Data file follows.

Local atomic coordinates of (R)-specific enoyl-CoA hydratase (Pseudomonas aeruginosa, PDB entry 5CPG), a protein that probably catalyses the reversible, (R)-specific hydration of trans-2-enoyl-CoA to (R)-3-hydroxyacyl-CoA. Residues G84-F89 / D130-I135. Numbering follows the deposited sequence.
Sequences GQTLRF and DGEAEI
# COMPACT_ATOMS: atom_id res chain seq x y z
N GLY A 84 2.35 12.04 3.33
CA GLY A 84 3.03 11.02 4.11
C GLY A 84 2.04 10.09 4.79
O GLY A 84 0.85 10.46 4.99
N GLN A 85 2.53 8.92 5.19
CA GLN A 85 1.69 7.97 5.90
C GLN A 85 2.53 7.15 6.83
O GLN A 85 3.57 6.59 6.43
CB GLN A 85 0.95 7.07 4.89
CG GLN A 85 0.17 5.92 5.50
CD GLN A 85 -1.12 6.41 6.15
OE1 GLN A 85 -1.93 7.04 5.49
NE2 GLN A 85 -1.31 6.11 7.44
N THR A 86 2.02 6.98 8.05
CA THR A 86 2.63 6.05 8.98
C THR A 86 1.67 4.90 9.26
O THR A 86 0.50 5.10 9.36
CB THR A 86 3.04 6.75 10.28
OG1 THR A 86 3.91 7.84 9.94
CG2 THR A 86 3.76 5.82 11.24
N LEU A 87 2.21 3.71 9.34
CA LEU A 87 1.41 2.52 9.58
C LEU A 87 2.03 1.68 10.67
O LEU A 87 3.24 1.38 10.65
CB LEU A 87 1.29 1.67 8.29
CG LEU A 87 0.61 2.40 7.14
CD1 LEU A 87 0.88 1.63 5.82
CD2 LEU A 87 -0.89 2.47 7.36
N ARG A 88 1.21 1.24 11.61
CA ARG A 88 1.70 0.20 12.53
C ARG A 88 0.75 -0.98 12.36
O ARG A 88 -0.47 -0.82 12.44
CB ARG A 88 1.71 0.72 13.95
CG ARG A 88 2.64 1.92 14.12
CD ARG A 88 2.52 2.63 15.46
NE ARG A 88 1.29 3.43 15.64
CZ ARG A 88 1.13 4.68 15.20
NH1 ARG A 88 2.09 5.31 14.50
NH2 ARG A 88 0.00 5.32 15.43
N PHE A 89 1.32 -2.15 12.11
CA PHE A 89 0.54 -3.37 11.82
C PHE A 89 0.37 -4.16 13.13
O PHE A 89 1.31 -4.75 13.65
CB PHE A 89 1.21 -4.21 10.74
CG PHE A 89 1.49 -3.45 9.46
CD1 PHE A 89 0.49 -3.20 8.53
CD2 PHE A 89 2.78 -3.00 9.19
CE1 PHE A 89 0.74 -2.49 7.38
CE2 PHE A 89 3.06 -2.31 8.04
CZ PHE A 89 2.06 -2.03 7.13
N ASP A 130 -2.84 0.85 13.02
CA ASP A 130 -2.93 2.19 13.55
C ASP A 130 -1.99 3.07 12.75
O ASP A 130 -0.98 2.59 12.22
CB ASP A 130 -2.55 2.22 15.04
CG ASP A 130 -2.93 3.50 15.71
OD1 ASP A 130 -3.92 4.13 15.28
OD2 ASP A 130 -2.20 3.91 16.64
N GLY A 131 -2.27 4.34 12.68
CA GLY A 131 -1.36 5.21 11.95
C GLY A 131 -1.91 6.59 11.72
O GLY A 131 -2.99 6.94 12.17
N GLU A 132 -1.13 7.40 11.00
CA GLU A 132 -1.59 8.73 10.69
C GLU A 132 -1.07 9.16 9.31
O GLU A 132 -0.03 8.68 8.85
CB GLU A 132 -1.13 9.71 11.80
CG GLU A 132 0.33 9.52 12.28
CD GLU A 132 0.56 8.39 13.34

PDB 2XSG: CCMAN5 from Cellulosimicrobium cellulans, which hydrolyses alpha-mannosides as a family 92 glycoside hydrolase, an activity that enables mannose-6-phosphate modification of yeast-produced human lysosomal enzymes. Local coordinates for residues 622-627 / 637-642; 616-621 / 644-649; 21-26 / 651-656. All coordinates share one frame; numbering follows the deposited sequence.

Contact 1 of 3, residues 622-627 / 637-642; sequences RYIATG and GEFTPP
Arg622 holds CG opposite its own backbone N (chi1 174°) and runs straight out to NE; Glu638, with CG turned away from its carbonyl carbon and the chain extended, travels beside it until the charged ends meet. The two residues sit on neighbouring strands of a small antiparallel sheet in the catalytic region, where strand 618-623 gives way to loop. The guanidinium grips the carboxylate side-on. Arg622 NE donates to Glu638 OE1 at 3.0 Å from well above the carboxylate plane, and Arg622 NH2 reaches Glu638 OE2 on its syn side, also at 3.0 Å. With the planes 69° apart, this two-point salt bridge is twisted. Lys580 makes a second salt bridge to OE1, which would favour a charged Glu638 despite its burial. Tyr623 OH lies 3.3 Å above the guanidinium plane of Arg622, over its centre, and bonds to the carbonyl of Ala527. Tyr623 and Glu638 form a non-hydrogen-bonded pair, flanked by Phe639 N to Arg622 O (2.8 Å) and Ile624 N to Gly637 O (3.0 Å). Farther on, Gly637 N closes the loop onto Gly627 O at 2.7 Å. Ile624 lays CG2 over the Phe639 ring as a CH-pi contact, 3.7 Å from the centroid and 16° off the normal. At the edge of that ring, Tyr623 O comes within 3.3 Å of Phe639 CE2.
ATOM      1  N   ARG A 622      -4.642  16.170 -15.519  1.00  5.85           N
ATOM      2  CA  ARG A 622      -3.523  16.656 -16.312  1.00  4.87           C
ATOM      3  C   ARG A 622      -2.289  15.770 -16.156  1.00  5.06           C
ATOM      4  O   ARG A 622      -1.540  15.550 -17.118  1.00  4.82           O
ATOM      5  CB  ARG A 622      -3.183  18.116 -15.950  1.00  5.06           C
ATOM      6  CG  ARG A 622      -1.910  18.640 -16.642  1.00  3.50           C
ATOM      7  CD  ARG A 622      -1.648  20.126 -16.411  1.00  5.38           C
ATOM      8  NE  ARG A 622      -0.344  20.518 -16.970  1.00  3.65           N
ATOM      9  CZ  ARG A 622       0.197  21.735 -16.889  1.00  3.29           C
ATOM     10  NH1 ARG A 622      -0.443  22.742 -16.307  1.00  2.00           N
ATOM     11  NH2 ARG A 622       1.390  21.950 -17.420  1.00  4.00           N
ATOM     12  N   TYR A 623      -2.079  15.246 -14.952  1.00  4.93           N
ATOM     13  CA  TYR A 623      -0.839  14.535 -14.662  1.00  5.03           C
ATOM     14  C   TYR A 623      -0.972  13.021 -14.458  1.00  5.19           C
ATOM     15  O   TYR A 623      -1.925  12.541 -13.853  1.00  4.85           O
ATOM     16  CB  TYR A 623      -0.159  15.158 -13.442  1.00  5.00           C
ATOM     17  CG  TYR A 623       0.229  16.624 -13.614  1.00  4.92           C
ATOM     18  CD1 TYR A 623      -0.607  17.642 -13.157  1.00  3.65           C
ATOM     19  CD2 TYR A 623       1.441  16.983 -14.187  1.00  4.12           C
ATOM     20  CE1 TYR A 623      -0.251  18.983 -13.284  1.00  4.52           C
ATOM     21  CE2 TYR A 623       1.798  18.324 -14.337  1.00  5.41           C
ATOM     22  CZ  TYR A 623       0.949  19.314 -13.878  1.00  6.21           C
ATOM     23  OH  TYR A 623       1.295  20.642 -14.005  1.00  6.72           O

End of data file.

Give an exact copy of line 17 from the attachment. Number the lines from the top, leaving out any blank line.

N THR A 86 2.02 6.98 8.05